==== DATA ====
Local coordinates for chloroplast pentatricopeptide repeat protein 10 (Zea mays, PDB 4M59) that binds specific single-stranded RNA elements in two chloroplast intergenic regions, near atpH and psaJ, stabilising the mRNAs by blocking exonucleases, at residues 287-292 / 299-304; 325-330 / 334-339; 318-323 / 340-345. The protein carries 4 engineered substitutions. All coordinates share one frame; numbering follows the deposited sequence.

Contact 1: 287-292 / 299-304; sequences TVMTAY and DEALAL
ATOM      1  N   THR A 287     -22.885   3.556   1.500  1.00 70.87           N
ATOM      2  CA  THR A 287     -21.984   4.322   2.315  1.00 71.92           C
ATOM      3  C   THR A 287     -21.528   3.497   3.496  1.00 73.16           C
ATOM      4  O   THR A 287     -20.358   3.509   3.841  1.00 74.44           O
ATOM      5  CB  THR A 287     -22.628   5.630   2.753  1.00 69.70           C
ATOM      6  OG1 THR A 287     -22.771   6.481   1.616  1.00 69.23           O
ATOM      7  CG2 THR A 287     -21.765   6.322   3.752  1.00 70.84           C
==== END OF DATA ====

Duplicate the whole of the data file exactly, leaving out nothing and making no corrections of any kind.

Local coordinates for chloroplast pentatricopeptide repeat protein 10 (Zea mays, PDB 4M59) that binds specific single-stranded RNA elements in two chloroplast intergenic regions, near atpH and psaJ, stabilising the mRNAs by blocking exonucleases, at residues 287-292 / 299-304; 325-330 / 334-339; 318-323 / 340-345. The protein carries 4 engineered substitutions. All coordinates share one frame; numbering follows the deposited sequence.

Contact 1: 287-292 / 299-304; sequences TVMTAY and DEALAL
ATOM      1  N   THR A 287     -22.885   3.556   1.500  1.00 70.87           N
ATOM      2  CA  THR A 287     -21.984   4.322   2.315  1.00 71.92           C
ATOM      3  C   THR A 287     -21.528   3.497   3.496  1.00 73.16           C
ATOM      4  O   THR A 287     -20.358   3.509   3.841  1.00 74.44           O
ATOM      5  CB  THR A 287     -22.628   5.630   2.753  1.00 69.70           C
ATOM      6  OG1 THR A 287     -22.771   6.481   1.616  1.00 69.23           O
ATOM      7  CG2 THR A 287     -21.765   6.322   3.752  1.00 70.84           C